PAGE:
The Buckeye Institute has been laying the groundwork for a serious discussion about Ohio's budget and tax and regulatory climate for some time. Their "State of the State" report brought to light the fact that government employees earn significantly more than their private sector counterparts in almost every Ohio county. In "The Grand Bargain is Dead," they explained commonsense reforms to public employee compensation that could save the state $2.1 billion — more than 25 percent of the current overspending problem — over the next two years. They've also been the handsdown national leader in government employee wage, salary, and benefit transparency, with the best salary and pension databases in the country (state employees, K-12 teachers, higher education officials, and local employees).
Now Buckeye is addressing the revenue side of the ledger. The way Ohio (and the U.S. Congress) spends taxpayer dollars is unsustainable, but many Ohioans are unaware of just how big a chunk of their income government consumes. Now, with Buckeye's new Tax Calculator, taxpayers can plug in specifics about their life style (I, for example, do smoke a couple packs of cigarettes over the course of a year) and see a breakdown of how much they fork over to the government.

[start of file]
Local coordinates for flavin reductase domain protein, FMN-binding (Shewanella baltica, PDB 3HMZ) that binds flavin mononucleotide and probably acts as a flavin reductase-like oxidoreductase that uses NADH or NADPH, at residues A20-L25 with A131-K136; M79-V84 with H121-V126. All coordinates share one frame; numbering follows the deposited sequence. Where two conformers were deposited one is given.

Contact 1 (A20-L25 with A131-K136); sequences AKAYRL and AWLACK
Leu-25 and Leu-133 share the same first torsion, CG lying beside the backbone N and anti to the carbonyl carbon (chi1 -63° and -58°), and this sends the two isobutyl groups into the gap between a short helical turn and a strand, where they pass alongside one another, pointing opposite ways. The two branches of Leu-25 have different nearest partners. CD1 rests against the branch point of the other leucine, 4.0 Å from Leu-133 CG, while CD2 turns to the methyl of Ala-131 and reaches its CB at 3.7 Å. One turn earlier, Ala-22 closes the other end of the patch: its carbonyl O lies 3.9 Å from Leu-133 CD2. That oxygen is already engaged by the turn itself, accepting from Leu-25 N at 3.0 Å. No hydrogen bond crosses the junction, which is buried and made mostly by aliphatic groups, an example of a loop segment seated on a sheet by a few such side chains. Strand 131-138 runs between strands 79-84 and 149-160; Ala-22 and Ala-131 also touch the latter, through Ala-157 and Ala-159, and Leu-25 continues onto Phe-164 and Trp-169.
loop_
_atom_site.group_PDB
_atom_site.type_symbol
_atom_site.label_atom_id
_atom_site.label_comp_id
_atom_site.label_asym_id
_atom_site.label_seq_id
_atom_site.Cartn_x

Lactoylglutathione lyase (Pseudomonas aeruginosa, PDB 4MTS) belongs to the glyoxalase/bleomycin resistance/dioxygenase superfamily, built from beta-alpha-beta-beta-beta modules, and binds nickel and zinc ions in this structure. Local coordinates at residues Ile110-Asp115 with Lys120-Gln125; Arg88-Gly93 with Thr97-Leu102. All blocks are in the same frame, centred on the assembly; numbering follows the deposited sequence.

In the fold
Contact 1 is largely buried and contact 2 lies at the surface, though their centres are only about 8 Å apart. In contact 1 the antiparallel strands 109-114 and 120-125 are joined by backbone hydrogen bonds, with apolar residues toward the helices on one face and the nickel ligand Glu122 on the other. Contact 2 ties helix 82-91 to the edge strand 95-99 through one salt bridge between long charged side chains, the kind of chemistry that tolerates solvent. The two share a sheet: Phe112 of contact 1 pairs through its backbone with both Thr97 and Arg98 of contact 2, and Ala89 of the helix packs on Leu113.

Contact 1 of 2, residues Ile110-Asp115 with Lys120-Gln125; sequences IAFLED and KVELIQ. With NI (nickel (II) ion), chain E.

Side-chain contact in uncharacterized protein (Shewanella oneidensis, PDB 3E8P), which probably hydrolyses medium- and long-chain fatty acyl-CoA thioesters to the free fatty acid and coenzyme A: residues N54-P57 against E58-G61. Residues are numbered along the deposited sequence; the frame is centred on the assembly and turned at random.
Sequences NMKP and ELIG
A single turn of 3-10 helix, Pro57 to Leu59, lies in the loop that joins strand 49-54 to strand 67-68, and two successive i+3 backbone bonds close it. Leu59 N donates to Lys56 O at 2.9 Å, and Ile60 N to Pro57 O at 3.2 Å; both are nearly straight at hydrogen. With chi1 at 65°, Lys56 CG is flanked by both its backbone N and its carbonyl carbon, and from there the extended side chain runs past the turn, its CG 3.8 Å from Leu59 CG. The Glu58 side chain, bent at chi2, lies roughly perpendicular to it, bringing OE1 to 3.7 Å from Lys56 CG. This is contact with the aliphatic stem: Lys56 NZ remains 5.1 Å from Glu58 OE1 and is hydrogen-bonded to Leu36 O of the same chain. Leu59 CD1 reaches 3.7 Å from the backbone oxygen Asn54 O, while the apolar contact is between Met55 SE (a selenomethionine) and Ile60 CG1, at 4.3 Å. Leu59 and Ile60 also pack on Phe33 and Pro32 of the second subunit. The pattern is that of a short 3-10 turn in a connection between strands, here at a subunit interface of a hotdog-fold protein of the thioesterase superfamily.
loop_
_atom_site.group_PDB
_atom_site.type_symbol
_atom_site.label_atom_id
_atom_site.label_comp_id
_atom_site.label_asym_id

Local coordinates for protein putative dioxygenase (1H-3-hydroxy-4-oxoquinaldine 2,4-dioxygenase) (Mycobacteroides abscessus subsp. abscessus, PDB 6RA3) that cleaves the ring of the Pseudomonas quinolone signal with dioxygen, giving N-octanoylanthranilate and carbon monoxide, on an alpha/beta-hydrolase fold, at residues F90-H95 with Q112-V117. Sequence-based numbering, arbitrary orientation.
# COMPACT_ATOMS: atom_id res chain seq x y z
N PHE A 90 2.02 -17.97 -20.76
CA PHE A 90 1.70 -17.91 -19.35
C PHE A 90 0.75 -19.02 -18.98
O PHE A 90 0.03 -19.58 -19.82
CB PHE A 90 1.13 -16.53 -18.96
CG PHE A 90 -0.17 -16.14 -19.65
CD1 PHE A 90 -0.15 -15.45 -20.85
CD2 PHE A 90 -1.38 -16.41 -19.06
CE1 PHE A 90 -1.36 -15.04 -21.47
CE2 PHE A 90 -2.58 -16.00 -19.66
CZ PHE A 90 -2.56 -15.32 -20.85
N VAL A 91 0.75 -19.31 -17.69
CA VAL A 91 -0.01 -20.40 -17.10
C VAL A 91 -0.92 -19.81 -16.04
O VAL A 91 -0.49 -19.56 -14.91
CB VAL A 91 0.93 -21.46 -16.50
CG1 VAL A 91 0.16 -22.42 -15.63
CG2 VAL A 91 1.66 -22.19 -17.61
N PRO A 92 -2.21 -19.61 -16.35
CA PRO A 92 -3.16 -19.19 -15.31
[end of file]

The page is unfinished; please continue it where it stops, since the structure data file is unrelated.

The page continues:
I plugged in my hometown of Maumee, OH, and pretended that I own a $175,000 house, a car which I drive 15,000 miles per year, and a dog (I'm assuming the Institute even factored in dog licensing fees). I get to keep 62 percent of what I earn at ATR, while 13 percent of my income is confiscated through the federal income tax, 5 percent through state and local income taxes, and 7 percent in property taxes.